It’s not uncommon for elite sportsman to be targets in public. I’ve spent a lot of time in public places with high profile athletes and most of the attention is positive, if a little overbearing.
On the negative side, a couple years ago, I went to a bar with an athlete. This was a weeknight after a long day of sponsor commitments and the athlete felt like a beer to unwind before retiring to his hotel room. We only stayed for two drinks but that was enough time to attract trouble.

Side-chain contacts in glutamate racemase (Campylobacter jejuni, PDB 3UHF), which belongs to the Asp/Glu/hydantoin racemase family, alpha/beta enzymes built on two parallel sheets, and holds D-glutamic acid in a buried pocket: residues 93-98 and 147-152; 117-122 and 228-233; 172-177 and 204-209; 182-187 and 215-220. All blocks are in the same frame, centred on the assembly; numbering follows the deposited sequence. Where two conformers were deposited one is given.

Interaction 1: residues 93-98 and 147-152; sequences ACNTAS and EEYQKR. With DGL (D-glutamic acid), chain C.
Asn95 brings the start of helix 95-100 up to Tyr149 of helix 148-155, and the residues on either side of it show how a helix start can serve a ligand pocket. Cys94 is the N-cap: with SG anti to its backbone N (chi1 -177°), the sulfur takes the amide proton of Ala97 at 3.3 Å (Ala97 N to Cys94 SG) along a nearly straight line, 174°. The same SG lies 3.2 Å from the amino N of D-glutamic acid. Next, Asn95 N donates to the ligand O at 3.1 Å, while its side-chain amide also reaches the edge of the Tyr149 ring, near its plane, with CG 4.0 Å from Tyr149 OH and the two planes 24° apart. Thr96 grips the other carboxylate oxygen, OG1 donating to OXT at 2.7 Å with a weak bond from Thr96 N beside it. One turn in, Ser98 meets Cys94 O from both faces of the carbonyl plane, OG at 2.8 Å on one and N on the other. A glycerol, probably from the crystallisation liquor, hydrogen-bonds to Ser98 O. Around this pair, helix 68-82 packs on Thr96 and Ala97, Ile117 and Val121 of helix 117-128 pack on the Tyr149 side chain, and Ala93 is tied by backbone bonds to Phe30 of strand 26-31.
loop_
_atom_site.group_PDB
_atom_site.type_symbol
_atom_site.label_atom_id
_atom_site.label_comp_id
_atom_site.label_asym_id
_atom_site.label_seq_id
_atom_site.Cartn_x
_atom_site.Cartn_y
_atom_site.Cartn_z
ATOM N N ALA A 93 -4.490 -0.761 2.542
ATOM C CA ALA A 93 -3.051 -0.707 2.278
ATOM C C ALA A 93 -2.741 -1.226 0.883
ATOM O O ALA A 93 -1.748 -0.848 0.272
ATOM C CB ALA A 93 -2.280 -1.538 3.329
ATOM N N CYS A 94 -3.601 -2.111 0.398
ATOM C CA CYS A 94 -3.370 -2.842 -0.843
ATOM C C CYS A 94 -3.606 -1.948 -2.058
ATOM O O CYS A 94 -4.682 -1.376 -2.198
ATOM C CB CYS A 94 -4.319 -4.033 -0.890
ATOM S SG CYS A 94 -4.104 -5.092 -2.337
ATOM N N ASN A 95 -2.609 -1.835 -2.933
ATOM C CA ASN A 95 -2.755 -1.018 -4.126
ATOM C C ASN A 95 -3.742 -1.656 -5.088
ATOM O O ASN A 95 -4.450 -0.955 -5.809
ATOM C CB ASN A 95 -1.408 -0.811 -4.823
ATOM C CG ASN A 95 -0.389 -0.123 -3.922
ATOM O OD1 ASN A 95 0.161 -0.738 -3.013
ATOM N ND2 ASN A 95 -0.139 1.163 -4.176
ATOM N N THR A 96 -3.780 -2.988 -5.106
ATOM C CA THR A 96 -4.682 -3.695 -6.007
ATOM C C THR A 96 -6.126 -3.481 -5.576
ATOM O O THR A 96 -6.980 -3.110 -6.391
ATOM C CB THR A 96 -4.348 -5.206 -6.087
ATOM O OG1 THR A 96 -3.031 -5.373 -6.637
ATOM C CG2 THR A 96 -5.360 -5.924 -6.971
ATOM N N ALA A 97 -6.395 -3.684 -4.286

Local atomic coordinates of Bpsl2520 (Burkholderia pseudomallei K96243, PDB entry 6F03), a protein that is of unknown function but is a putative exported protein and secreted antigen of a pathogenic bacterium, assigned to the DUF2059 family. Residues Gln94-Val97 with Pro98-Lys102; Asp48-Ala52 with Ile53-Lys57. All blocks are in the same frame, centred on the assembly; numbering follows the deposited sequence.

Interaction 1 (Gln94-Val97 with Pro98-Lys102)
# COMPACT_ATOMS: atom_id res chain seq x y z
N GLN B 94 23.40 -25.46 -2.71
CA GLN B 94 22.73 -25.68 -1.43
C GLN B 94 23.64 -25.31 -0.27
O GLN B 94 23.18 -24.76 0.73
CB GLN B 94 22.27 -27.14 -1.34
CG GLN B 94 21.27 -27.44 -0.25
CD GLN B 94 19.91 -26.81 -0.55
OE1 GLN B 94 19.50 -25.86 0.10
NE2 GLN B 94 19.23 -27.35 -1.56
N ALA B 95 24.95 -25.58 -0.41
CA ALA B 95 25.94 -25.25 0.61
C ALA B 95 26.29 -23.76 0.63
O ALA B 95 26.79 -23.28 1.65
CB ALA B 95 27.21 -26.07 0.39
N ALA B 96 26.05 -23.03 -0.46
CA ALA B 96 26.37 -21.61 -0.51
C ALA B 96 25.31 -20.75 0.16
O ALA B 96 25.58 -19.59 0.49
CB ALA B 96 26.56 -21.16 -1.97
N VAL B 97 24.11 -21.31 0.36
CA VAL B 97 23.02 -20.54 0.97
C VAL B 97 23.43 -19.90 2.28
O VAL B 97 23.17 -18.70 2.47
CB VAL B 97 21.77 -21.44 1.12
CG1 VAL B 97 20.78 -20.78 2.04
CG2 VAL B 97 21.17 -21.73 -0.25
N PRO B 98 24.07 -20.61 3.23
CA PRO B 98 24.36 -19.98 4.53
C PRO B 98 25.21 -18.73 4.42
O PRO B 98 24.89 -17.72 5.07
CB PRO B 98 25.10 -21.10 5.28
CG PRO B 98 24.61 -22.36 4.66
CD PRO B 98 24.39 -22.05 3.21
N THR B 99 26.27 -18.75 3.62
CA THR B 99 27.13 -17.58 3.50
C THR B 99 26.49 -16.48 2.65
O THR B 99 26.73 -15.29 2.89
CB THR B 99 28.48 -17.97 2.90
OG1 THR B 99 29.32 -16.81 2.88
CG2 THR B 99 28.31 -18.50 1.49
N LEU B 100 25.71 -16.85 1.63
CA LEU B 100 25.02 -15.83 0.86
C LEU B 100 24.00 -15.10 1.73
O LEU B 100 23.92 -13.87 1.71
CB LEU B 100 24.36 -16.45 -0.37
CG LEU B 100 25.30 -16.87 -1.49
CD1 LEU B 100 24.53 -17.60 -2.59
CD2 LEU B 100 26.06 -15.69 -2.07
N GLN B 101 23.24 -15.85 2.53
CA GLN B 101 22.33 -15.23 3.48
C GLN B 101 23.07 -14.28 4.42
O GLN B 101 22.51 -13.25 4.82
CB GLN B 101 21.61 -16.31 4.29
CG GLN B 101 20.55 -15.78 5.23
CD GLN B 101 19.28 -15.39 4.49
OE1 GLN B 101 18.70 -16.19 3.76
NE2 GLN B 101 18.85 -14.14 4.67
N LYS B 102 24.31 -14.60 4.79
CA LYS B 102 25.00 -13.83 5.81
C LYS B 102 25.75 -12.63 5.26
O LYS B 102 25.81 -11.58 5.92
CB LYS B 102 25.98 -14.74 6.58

First it was happy snaps. Some tipsy office workers wanting photos. Next it was two drunk guys who proceeded to talk in your face as opposed to at your face. Next came the unwanted female attention with some direct and rather disgusting language. And finally it was a group of drunk guys who all of a sudden became experts on my athlete’s sport and started to criticise and hurl insults. We didn’t react. Instead we got out of there, but that didn’t stop one of the guys pushing the athlete whilst yelling “you think you’re better than us?”
I think that last statement sums up the feeling amongst the troublemakers. These people need to bring others down to feel important. And there are plenty of them out there. Eddie has a point.